Park City Treasure deal: Lack of appraisal called into question
Park City voters are casting ballots on what would be, by a wide margin, City Hall’s priciest conservation acquisition.
The municipal government’s deal to acquire the Treasure land on a hillside overlooking Old Town along the route of the Town Lift, pegged at $64 million, depends on a $48 million ballot measure that would provide most of the funding.
Leaders say the $64 million is an appropriate price given the location on the slopes of Park City Mountain Resort and the substantial development rights that are attached to the land. The Treasure partnership, consisting of the Sweeney family and a firm called Park City II, LLC, would be the seller.
City Hall, however, did not conduct an appraisal of the land as part of the negotiations that led to the $64 million agreement. The municipal government in mid-October responded to a Park Record request for a copy of an appraisal under state open-records laws by indicating City Hall “has not had an appraisal performed for Treasure for the bond purchase.”
The lack of an appraisal has been a peripheral issue in the debate about the ballot measure, but it was one of the topics broached during a Wednesday gathering organized by an opponent of the acquisition at the $64 million price.
State law allows a public body like the municipal government to conduct negotiations involving land in closed-door meetings. The allowance is meant to protect sensitive negotiations, including prices and appraisals, from potential competitors interested in the same land.
It is believed City Hall’s most recent appraisal of the Treasure land was conducted in 2010 or 2011. It appeared a conservation agreement was possible at that time, but those negotiations ended without one. The appraisal was not made public.
At that time, the Treasure partnership priced a deal for the land at approximately $93 million, a figure so high that City Hall ended its efforts to acquire the land until the present $64 million deal was negotiated years later. In late 2011, Dana Williams, the mayor of Park City at that time, said the appraisals conducted on behalf of City Hall and the Treasure partnership were far apart in their numbers. He said at the time there was a difference of more than $10 million between the two appraisals with the one produced on behalf of the Treasure side being the higher one.
The subject of an appraisal suddenly became more noteworthy this week than it had been during the months of the debate about a Treasure ballot measure. The Wednesday gathering, organized by a ballot measure opponent, Old Town resident and Main Street building owner Mark Stemler, drew approximately 15 people.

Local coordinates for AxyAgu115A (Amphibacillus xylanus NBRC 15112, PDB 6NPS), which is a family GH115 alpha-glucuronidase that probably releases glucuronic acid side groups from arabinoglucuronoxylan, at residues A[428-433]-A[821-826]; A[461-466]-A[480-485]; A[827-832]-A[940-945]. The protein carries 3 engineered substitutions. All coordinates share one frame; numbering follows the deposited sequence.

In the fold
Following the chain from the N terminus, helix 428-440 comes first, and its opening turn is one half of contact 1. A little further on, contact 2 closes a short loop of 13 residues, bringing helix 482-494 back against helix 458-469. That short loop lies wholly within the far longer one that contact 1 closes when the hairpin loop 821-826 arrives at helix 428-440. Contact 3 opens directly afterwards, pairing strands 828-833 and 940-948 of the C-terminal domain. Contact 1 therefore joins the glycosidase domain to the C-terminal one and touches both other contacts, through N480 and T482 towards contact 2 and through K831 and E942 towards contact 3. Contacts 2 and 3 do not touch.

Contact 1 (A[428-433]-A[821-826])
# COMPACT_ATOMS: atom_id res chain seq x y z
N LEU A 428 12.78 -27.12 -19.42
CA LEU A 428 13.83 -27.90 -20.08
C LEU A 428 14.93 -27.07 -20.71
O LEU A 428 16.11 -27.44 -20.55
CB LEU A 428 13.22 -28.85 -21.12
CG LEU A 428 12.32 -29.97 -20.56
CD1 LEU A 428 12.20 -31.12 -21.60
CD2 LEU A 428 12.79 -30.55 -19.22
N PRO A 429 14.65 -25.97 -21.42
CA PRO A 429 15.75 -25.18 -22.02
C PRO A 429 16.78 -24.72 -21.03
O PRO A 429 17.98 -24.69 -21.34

Some of the crowd members engaged in a lively debate about an appraisal amid the broader discussion of the Treasure deal.
An audience member, David Nadler, was especially interested in the topic. He owns commercial property in Park City and elsewhere in Utah. Angela Moschetta, a Future Park City activist, also noted the issue of an appraisal. Nadler urged City Hall to conduct an appraisal while Moschetta argued appraisals are not made public. Others in the crowd talked over one another for a brief time as they debated a Treasure appraisal. Moschetta and Sarah Berry, another Future Park City activist, went back and forth with others as the topic was addressed.
Nadler argued the land should be valued at a figure in the range of $30 million. Moschetta countered with a number in the $90 million range, citing news coverage detailing the earlier talks.
In an interview, Nadler said he based his figure of approximately $30 million on his background as an owner of commercial property in Park City and talks he has had with developers. He said an appraisal would “educate everybody.”
“We don’t know. Let’s go get an appraisal. That’s the only solution,” he said, adding, “Everybody gets appraisals. Why wouldn’t the town get an appraisal?”
He said he supports the City Hall acquisition of Treasure but not the price tag.
“How can you ask 7,000 people to vote . . . when they’re not educated on the facts? Nothing’s been transparent,” Nadler said.
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A majority of the people in the Park City Future Summit crowd recently indicated they were willing to pay more in property taxes to support City Hall’s housing efforts.